Mistakes I Made As a Writer

Since I have started working on book length stories, my knowledge and experience of the writing process has broadened significantly. When I started out with writing books, my basic process was to just start writing with one small idea I had at the time with barely any concept. I just had an idea, basic knowledge of my characters and I started to write. I found myself being stuck a lot along the way, that thing they called writer’s block. It would frustrate me to no end as to why I can’t just write my story and finish it despite having an idea of what I wanted to convey.

I took a break for a couple of months from working on a book, and I utilized that time to really study my craft and work on myself as a writer. Here are some of the mistakes that I made when I first decided to pursue writing books.

No Outlining

To be honest, I didn’t even know about outlining as a strategic way of writing a book. I had a notebook and I wrote down ideas and pieces of my story and I basically tried not to over do it, thinking that it was very incompetent of me to outline an entire book. I was both surprised and excited when I heard of well established authors doing this. Bear with me here, I was a total noob to this entire writing books thing. Previously, I had only done poetry and short stories for self fulfillment that I never let anyone else read.

Not outlining my story was a bad approach for me, and since then I have found it to help me write on days that I am not even inspired. When you have your lay out, you at least know what you want to say even if it’s first draft material.

Lack of Patience

When I first heard of self publishing, I was elated. I still believe that I am a novice writer, and I don’t think I have the confidence to pitch my book to any agent or publishing house so I felt like maybe this self-publishing route was a good one for me. As it was, I read a lot of great self-published books on Kindle, some of which are my favorite reads til date.

So I mustered the courage to actually begin writing the story in my head. Writing takes time, it’s a long process to have a completed manuscript, one that you’re satisfied with. Again, I saw prolific writers on Kindle just releasing book after book and often self-doubted myself as a writer. We all do at some point but I had days when I just felt like maybe I’m pursuing the wrong thing and that really affected me because the only thing I can say with confidence that I know how to do is write. Writing for me is living.

Underdeveloped characters

In my head my characters are well thought out. I am constantly always thinking of my stories and characters and it builds itself as time goes by. I do write down a lot of what I’ve come up with but when I read over my written work, I realize I need to personalize and give my characters more depth. If I didn’t learn how to do this, they would all sound the same. So it’s a matter of being one writer with many different stories to tell, and you have to fit yourself into many different hats/shoes. You need to spend more time with your characters, understanding their lives, their stories, their likes or dislikes, their jobs etc.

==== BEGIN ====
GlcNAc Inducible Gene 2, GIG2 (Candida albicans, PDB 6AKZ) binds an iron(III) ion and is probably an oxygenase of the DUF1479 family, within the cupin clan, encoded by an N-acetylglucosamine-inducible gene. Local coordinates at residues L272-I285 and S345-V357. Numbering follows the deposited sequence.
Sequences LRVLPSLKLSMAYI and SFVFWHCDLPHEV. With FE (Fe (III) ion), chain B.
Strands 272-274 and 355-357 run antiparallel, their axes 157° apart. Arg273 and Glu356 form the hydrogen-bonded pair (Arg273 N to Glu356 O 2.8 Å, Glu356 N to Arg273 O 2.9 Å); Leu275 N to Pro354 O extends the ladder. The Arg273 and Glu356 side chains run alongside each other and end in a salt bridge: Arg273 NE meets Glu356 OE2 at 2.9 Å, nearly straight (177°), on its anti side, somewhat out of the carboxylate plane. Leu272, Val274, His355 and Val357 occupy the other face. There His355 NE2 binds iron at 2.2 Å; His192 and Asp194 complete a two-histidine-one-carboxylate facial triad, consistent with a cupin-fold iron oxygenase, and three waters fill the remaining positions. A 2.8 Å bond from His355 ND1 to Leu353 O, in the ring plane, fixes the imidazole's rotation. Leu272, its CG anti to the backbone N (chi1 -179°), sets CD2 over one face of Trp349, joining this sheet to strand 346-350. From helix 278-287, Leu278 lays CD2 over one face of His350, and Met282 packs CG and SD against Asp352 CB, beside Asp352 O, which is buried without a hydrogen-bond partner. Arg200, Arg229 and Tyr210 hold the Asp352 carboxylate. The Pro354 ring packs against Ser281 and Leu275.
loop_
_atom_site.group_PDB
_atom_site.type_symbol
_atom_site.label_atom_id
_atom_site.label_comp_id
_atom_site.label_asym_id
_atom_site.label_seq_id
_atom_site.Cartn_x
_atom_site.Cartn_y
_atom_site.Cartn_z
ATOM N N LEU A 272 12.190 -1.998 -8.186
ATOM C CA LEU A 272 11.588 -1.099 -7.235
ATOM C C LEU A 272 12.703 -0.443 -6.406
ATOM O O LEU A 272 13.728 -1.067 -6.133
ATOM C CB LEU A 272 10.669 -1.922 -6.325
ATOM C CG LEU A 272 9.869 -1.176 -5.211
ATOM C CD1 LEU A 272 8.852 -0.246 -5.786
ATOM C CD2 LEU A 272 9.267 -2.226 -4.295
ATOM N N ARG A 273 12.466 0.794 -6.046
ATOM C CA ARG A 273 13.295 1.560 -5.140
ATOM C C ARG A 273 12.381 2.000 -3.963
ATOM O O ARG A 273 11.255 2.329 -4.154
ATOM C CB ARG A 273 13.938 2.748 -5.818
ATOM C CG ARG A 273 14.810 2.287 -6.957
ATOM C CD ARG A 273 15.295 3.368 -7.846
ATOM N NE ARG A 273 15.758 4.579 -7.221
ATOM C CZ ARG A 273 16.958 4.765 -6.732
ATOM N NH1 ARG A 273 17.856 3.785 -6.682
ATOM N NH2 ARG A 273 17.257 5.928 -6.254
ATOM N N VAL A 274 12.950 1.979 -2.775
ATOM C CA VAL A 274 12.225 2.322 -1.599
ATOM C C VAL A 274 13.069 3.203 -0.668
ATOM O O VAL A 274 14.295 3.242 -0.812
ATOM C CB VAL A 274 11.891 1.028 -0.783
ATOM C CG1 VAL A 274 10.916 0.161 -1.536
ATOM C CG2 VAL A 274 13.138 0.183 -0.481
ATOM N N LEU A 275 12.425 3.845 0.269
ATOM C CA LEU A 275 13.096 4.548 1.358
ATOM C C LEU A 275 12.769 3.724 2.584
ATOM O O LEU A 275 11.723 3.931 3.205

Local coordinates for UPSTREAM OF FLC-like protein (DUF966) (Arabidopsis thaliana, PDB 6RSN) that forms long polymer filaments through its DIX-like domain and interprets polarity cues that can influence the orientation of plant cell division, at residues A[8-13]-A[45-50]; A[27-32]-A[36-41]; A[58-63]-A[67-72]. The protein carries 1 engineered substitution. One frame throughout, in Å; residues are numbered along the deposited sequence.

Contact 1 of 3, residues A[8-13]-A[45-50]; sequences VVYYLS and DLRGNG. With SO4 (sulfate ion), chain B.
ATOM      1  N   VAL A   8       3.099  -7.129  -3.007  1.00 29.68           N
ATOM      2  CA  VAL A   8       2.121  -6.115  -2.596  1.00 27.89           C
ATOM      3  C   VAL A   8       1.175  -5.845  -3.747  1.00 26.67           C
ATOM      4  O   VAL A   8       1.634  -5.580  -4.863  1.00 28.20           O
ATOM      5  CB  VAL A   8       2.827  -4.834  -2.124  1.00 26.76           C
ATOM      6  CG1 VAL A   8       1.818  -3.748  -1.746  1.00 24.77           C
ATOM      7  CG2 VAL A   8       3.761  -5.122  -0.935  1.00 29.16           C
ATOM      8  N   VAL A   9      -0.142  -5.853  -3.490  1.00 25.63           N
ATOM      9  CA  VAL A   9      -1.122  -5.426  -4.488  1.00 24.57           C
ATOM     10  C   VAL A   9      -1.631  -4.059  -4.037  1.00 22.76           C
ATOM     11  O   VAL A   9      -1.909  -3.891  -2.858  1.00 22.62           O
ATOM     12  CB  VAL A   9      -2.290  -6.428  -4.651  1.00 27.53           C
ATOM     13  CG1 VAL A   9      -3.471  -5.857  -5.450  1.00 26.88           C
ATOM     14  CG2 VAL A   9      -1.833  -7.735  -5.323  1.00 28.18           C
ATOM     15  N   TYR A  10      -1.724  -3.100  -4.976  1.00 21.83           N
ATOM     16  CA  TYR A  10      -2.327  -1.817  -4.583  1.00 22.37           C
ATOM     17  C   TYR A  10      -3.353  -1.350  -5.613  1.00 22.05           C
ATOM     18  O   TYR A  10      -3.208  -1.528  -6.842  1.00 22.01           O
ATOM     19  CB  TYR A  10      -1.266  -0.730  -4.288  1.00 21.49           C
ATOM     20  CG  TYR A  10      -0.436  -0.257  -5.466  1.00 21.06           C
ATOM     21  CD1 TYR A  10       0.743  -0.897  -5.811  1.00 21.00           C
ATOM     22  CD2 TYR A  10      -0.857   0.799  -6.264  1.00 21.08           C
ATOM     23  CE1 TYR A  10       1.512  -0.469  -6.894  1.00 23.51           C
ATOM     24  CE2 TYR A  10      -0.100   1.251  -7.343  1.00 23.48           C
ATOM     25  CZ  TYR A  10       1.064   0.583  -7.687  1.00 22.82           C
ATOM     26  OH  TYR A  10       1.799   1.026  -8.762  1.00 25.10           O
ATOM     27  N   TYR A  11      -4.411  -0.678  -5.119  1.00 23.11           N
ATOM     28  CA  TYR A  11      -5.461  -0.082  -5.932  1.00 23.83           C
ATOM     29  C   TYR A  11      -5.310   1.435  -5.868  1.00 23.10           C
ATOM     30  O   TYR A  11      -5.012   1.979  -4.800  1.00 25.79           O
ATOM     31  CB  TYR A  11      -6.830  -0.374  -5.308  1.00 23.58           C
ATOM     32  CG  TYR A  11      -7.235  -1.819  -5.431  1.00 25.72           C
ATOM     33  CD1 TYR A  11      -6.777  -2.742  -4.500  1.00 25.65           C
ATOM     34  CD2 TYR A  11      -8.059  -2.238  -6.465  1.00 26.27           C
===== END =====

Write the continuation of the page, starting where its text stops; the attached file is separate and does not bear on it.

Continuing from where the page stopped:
Rushed Content

This might come into play with my other points. Like I was saying previously, lack of patience invites rushed writing. In the desperation to have a finished book, my story and characters weren’t fleshed out enough. I felt like it was more a description of things, people and places, than a connection as a reader of my own work.

Too Much Telling, Not Enough Showing

This is a little tricky. Why do I say that? Because I’ve seen established authors do it. I’ve learned to correct my own essays in elementary school so when I read, I come across things that I feel should’ve been edited in a different fashion. It really interrupts the story for me but it is a learning curve. The best way to write, is to first be a reader.

It’s important to convey your characters thoughts and feelings not so directly to your readers. Readers are smart people, let’s not underestimate them. They can get bored and fall out of love with your writing before you can even blink. As an example, let’s talk about anger. Throughout the book, you wouldn’t want to repeat yourself like a broken record saying, “This person is angry” or “This person is furious.” A more comfortable way in writing the same feeling over and over is to describe what’s going on with your character. For instance, “She grips the edge of her seat until her knuckles go white.” Pardon my generic sentences, I couldn’t come up with anything else at this point.

A Thousand Rewrites

Frankly, I still do this and this is why I stress on outlining at least your basic idea before writing. Read over your outline and makes changes before you begin to write. Make sure you’re satisfied with what you have for a first draft. Anything else can be modified, fixed, added, chopped in your second revision.

Self-doubt

Even the best writers have self-doubt. I still doubt myself, and feel like I will be the laughing stock of the nation if someone actually reads what I’ve written. Previously I mentioned that I never showed my work to another human. Writing is me, I am writing. It’s how I truly feel. I want to be an author so badly, that I can taste it. If I give up writing, it would be like giving up a huge fraction of what makes me, me. Even though you self-doubt, there are avenues to make you feel better and comfortable as a writer. If you want it bad enough, don’t let anything stop you.

These are the main things that affected me as a novice writer. I’ve seen people ask questions relating to all of these so I thought I’d put together a post to share my experiences with writing. 

xo Kat

 

 

 

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